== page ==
Star Wars Republic Commando Designer Diary #1 - Building the Squad
Director Tim Longo fills us in on the upcoming shooter's unique use of the Star Wars military.
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Currently scheduled for release in February next year, Star Wars Republic Commando is a first-person shooter that will see you assuming the role of an elite clone trooper in command of a crack squad tasked with carrying out special missions for the Galactic Republic. Locales in the game will include the Episode II planet Geonosis, a large Republic ship, and the wookiee home planet of Kashyyyk, and as you progress through the game you can expect to encounter a number of characters that will feature prominently in the upcoming Episode III movie. The focus of Republic Commando, though--as explained by the game's director Tim Longo in today's designer diary--is on the military forces that so often only have supporting roles in the Star Wars movies and games.
One Touch Squad
The military aspects of Star Wars have always been a major part of the mythos. Though the stories often revolve around the melodrama of the heroic journey, a military force is always in the background fueling the fire of conflict. However, the interesting thing is that the military characters are very rarely brought to the forefront (with the exception of the classic X-Wing and TIE Fighter games) neither in the movies nor in the games. Well with Star Wars Republic Commando we made a conscious choice to change that and explore an entirely new perspective of the most famous science fiction conflict of all time.
Luckily, a military entity was also created around the time we were first forming our initial ideas about three years ago. The Clone Army was revealed to the world by George Lucas and the literal birth of the most powerful army in science fiction history is matched with its biggest conflict. It seemed like the perfect time to get the ball rolling.
There is just something compelling about that white armor. The protagonist of the game actually started out as a standard Clone Trooper. He was just your regular grunt on the ground meeting the droids head-on on the battlefield, as seen in the movies. But another one of our major influences at the time was the rising number of squad-based military games coming out. Games where you played the "Special Forces" version of the military and went behind enemy lines to accomplish the impossible. Some things started to gel. We had one of the greatest fictional settings ever. We had the perfect event fresh in the public's mind. We had the gap in the Star Wars mythos. And we had a kernel of an idea to make a squad-based game set within all of those parameters, and we ran with it. There was only one remaining big question.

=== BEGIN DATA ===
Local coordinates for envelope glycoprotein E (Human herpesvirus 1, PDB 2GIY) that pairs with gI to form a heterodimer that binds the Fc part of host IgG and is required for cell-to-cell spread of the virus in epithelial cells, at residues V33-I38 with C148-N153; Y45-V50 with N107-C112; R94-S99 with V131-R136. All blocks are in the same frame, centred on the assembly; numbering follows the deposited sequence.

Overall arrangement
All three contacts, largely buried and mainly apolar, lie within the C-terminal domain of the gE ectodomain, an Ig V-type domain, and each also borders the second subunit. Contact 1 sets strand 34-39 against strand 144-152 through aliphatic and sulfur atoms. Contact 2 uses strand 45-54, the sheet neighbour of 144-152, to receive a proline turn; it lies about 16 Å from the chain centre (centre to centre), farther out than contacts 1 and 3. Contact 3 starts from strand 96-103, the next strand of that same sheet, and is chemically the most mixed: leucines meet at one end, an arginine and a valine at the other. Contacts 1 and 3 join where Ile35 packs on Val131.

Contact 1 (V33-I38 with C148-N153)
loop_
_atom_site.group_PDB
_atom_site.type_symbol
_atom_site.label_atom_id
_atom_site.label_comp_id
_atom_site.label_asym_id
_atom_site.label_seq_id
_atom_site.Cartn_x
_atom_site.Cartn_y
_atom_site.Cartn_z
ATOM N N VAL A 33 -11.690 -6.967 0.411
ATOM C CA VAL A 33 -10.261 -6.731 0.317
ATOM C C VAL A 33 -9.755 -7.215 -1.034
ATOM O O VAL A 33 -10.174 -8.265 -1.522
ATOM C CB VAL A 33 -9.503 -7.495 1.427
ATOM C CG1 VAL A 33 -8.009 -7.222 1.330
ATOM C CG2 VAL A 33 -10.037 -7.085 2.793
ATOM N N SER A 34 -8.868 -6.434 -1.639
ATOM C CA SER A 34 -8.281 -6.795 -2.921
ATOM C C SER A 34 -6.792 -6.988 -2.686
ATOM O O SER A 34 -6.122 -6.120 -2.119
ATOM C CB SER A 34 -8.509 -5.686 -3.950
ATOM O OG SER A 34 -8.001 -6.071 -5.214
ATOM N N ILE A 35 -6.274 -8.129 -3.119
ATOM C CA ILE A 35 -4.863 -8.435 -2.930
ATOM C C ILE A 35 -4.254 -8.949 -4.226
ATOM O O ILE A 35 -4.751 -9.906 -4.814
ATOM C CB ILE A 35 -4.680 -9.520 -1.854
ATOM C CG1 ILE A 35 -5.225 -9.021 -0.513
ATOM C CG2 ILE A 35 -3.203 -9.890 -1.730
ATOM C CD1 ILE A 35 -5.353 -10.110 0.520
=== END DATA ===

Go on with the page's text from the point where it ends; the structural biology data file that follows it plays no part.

How were we going to bring this unique Star Wars experience to our audience? Though we all played and loved the squad games out there, there was a fundamental flaw that kept bugging us. Too much work. Squad games had a lot of micromanagement and babysitting. So we sought to solve those problems in three ways.
We introduced a new mechanic to the genre that we had not seen before or since and pushed it as far as we could. The marketing folks called it our "One Touch Squad" about a year ago and that was just about the same goal for the design itself. We call them squad maneuvers and they allow the players to control their squads using contextual world objects with a click of the "use" button. The magic green "A" button ("F" on PC) is used for everything in our game. It's clean, simple, and fast. The way a squad really acts back here on Earth. Sniping, hacking (or as we like to say on Tatooine--"slicing"), demolitions, anti-armor, door breaching, and so on. And all with one button. Less "work" and more play.
The second mechanic we call Squad Commands. We needed a way to put the squad in different "stances" while in combat so they would generally behave as the player would want. This is separate from the "maneuvers" and both can be used at the same time. So by holding down the "A" button and using the D pad on the Xbox (Function keys on the PC) you can quickly ask your team to form-up, secure area, search and destroy, and cancel all maneuvers.
So with these two systems in place, we quickly saw that we were able to keep the fast pace of a standard FPS, but we were also able to order our squad along the way. The best of both worlds. The last aspect that was needed was a very advanced squad AI. You'll hear from our squad AI engineer in a later diary, but our advancement in this area has ensured that while you are fighting, so are your commandos. They aren't waiting for the next waypoint to be placed or the next elaborate button combo to be pressed, or god forbid, the game to be paused. They are right there with you, reacting to the states of the world and covering your ass, just like in real combat. Our own armed forces probably wish that they could pause the battle or control soldiers with waypoints and button combos, but guess what, they can't. So neither can we.